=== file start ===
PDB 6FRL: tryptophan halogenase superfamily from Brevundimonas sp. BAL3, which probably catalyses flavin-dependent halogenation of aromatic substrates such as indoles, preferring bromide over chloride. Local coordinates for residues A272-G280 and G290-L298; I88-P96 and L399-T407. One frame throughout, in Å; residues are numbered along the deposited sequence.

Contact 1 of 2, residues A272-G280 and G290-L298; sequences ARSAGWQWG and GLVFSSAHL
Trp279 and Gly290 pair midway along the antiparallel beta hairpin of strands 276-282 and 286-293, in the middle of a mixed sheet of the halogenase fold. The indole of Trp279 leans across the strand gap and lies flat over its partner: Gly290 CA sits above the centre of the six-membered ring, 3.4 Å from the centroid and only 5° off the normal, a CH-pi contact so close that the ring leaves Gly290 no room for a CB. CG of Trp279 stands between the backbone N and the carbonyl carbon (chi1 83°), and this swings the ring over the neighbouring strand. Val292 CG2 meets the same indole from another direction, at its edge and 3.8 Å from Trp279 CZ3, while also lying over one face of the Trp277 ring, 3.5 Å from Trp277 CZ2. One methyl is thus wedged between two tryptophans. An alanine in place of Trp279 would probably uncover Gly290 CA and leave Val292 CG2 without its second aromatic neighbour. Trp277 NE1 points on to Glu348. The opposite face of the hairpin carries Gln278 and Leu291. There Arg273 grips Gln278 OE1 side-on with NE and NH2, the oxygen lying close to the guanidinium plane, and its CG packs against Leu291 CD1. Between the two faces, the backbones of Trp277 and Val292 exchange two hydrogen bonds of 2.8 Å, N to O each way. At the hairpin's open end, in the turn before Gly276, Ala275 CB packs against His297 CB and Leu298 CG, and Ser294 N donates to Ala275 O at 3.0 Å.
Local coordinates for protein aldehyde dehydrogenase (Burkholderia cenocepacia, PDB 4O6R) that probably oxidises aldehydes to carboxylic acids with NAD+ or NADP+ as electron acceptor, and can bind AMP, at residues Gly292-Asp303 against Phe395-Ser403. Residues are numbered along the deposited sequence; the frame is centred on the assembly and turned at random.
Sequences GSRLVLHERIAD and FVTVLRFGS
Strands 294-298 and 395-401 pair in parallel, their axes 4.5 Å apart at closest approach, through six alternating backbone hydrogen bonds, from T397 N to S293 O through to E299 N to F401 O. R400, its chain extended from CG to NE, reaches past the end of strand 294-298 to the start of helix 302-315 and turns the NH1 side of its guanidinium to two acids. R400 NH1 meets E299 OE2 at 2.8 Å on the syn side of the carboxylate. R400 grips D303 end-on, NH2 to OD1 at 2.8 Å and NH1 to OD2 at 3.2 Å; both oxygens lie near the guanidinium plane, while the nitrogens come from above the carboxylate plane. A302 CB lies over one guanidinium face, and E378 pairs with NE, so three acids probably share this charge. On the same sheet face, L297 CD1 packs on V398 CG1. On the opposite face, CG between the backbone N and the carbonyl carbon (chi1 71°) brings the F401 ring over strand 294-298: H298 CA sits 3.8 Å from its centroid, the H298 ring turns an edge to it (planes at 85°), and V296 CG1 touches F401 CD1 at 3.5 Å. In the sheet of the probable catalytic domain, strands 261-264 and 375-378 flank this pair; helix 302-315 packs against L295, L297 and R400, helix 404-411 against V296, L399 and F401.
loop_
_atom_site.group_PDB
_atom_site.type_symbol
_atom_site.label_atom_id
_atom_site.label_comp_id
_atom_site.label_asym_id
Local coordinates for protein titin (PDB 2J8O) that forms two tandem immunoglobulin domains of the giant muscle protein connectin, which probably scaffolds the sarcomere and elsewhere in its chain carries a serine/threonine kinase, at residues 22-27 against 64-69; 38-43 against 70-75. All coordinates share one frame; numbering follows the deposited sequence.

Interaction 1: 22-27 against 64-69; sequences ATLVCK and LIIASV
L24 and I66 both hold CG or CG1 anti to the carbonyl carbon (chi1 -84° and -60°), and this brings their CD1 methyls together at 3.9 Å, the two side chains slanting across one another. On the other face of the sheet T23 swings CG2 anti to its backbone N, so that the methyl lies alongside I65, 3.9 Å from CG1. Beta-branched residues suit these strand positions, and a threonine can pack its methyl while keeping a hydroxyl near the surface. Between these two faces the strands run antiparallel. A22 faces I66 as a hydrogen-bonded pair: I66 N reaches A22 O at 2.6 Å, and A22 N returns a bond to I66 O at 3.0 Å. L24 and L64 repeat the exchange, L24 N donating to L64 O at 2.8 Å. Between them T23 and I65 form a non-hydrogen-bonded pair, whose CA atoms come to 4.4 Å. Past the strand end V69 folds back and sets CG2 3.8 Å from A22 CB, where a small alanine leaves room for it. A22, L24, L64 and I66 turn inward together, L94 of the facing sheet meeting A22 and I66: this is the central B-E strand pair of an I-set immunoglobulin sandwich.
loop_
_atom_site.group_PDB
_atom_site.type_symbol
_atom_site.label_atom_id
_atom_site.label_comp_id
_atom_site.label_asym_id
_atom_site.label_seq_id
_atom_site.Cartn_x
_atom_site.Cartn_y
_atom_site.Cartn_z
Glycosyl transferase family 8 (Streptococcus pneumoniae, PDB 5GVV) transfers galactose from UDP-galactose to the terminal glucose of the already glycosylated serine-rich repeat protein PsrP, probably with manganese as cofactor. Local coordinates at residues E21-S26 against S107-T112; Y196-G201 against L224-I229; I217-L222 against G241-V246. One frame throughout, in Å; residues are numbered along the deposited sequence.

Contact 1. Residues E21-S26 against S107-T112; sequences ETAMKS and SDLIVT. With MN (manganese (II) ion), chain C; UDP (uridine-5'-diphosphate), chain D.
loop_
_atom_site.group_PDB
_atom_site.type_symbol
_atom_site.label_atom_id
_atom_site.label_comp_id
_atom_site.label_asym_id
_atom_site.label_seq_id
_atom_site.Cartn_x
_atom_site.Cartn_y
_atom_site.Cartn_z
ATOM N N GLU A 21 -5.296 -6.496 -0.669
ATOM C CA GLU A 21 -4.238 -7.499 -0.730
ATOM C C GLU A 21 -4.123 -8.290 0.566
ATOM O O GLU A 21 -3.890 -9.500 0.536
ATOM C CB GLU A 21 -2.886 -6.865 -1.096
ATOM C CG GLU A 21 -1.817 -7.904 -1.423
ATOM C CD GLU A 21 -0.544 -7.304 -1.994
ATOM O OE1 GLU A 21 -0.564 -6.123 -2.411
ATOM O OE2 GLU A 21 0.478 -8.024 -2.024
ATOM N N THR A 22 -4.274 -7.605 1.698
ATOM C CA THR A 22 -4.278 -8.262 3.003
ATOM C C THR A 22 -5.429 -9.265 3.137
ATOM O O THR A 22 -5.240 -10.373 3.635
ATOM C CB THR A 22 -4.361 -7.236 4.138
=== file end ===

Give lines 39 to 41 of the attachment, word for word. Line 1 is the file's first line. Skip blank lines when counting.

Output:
ATOM C CA GLU A 21 -4.238 -7.499 -0.730
ATOM C C GLU A 21 -4.123 -8.290 0.566
ATOM O O GLU A 21 -3.890 -9.500 0.536